US starts probe on dumping of polytetrafluoroethylene resin by China and India
03 May 2018
The US commerce department has decided to investigate dumping of polytetrafluoroethylene (PTFE) resin by Indian and Chinese companies allegedly at prices far below the market value of these products.
US Secretary of Commerce Wilbur Ross announced the affirmative preliminary determinations in the anti-dumping duty investigations of imports of polytetrafluoroethylene (PTFE) resin from China and India, following a petition by The Chemours Company FC LLC (Wilmington, DE).
“The dumping of goods below market value in the United States is something the Trump Administration takes very seriously,” said Secretary Ross. "The Department of Commerce will continue to stand up for American workers and business in order to ensure that everyone trades on a level playing field.”
On a preliminary investigation the commerce department determined that exporters from China and India have sold PTFE resin in the United States at 69.34 to 208.16 per cent and 18.49 per cent less than fair value, respectively.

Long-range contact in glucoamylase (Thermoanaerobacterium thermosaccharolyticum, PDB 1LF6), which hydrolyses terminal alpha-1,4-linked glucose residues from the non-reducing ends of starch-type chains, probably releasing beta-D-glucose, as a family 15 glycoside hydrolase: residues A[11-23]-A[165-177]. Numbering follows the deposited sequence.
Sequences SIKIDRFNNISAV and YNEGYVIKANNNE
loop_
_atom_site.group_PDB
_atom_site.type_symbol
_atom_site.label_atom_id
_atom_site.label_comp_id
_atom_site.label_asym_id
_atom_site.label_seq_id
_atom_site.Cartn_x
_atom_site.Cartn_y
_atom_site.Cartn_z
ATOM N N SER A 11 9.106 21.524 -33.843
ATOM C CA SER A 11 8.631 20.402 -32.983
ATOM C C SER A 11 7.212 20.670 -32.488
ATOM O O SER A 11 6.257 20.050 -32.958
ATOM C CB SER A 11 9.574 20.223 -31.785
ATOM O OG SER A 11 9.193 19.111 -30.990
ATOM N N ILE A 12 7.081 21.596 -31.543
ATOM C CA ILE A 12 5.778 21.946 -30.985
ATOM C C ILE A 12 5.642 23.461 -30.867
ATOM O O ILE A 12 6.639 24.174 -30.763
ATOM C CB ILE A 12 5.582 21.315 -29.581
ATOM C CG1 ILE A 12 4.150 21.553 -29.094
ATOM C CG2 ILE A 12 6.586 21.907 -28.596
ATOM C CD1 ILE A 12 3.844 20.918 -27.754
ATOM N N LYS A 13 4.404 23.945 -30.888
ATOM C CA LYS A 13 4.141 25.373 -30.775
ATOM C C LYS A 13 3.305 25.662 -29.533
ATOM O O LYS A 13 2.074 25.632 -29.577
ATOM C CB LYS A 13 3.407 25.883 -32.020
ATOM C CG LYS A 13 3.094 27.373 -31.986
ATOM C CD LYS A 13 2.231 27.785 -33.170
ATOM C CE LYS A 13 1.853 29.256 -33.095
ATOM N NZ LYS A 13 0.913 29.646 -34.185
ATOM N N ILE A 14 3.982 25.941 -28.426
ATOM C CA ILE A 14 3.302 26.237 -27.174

The department of commerce will instruct US Customs and Border Protection (CBP) to collect cash deposits from importers on imports of PTFE resin from China and India based on these preliminary rates.
In 2016, imports of PTFE resin from China and India were valued at an estimated $24.6 million and $14.3 million, respectively.
Since Donald Trump took over as President, the US commerce department has initiated 112 new anti-dumping and countervailing duty investigations. This is 75 per cent more than the 64 initiations in the last 466 days of the previous administration.
“The AD law provides US businesses and workers with an internationally accepted mechanism to seek relief from the harmful effects of unfair pricing of imports into the United States. Commerce currently maintains 430 antidumping and countervailing duty orders which provide relief to American companies and industries impacted by unfair trade,” the department stated in a release.
The department is scheduled to announce the final determinations in these investigations on 18 September.
If the US International Trade Commission (ITC) finds real harm to the US due to dumping of these products, the commerce department will issue AD orders.
If the final determination of injury is negative, the investigations will be terminated and no orders will be issued, the release added.